Sunday, June 9, 2013

I Lust for Content

I told the writing group that all my writing had been created during group writing practices.  This, I said, has been going on for over ten years, now, as my lust for improvement continues.  Currently, I’m paying attention to other forms of writing.  Last night, or rather early this moring, 3:00 a.m. to be exact, I was at the computer typing as Johnny read to me from the four page paper he wrote on Brave New World.   He had waited, as always, to the last minute.  I was pleasurably surprised at what he had written.  It was a mirror, a simulucrum, the thin line between art and reality.  What we was writing about was not different that who he was.  I faced my own reality of struggle.  While I do agree with the awareness of the conditioning workers through eductation, I also am conscious of my own struggle to let go.  It’s walking both sides of the fence.  You don’t want to support your children in dropping out until you know that it is a decision they have embodied fully, not just a passing reactive stance.  To embody is difficult to identify.

I noticed a thrill in Johnny, a slight flutter, only a mother could perceive when he became aware that his paper was not only complete, he was proud.  This was a first time occurrence for him regarding writing.  When I had printed out my own essay,  The Garden Girls as Perfomative Text with an emphasis on being able to contextualize one’s work, I too was momentarily thrilled to see ideas I had embodied were so effortlessly applied to the page.

“What do you mean by context?” Larry asked me during our usual early morning breadfast conversation about life.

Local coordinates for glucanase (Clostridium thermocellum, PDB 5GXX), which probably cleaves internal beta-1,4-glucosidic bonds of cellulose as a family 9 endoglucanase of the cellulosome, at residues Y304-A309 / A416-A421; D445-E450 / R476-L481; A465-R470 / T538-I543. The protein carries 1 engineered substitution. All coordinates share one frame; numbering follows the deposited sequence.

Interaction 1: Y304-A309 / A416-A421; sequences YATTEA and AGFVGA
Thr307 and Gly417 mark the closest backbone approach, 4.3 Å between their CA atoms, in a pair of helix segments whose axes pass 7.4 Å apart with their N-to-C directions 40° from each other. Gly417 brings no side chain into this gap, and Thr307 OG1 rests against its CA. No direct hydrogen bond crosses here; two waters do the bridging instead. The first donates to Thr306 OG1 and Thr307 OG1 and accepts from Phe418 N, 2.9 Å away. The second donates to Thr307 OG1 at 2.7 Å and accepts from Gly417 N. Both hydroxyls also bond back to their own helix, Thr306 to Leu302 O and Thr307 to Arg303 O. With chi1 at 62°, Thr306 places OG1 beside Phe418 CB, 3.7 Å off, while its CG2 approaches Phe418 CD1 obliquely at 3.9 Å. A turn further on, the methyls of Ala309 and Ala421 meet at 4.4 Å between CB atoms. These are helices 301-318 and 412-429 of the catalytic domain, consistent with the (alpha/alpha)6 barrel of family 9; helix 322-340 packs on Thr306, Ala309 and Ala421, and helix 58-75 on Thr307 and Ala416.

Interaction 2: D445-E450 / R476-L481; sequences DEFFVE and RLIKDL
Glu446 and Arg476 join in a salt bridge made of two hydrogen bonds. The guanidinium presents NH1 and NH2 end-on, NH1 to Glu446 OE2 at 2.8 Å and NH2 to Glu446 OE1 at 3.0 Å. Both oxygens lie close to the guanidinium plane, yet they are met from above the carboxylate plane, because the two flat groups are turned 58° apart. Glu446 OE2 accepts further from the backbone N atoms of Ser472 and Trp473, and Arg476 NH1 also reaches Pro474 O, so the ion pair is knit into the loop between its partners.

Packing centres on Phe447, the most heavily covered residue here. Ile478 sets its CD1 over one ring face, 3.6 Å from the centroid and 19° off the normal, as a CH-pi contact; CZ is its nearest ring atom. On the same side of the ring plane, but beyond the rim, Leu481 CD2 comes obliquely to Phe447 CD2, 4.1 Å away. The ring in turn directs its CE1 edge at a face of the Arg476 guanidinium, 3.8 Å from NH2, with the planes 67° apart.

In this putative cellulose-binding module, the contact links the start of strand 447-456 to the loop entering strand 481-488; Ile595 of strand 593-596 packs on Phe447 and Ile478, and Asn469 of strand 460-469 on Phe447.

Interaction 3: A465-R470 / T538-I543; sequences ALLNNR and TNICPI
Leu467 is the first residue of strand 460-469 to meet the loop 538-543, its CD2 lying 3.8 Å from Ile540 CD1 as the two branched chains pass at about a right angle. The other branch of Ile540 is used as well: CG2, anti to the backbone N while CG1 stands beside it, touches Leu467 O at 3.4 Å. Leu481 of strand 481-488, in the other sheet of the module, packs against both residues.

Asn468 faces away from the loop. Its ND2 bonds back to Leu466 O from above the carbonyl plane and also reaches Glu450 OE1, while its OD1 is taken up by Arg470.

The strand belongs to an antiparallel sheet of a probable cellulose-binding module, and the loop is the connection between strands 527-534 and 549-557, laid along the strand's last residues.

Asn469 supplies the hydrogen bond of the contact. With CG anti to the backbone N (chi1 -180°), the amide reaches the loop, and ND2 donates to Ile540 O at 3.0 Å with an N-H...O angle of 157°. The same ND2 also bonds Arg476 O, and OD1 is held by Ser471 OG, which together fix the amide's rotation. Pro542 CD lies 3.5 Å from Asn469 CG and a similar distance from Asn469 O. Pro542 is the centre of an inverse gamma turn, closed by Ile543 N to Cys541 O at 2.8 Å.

“Being able to talk about what you are doing in your work,” I answered.  In this competitive world, if you want people to take your work seriously, you have to be able to tell them, in a way they can understand, what your are writing about. 

“I know, I know,” I said, “many artists want their work to speak for itself.  However, it is not art unless you share it.  At the moment of sharing it is open to interpretation and, while we are always interested in varied interpretations, when the work is critiqued, meaning interpretation and analysis are written that is the meaning that will go down in history as to who you are and what you and your work is about.  You too must be  able to contextualize your work in order to maintain open dialogue.

As I lust for improvement I lust for context.  As a discipline I have given up excessive talking and superfluous activities.  I have claimed my place at the computer where ideas are placed as soon as they occur, and when my back and eyes are exhausted I move to my silk, my paint, my bookmaking.  Yesterday I continued cleaning my room and my desk.  Could I really have a desk not cluttered?  Could I really handle paper only once and pay my bills upon arrival?

In Anne Fadiman’s essay Mail, she reveals the ritual her father had with mail.  How he waited for the mail to come, peered through binoculars from his office window watching for the mailbox at the bottom of the hill to fill.  Making the ritualistic journey down, then back up the hill, arms stuffed, was his daily routine.  He piled the mail on his desk, then proceeded to go thought it systematically, answering all the letters, paying all the bills.  This was his job.  This is what he did.

If I forgo the meaningless dialogue, the rehashing of mundane, melodramatic life stories, they could be put to better use in making art and time to sit at my desk might reveal itself.  My desk would become the same as May Sarton’s desk where she not only sat and wrote, she contextualized about sitting and writing.

July 2002

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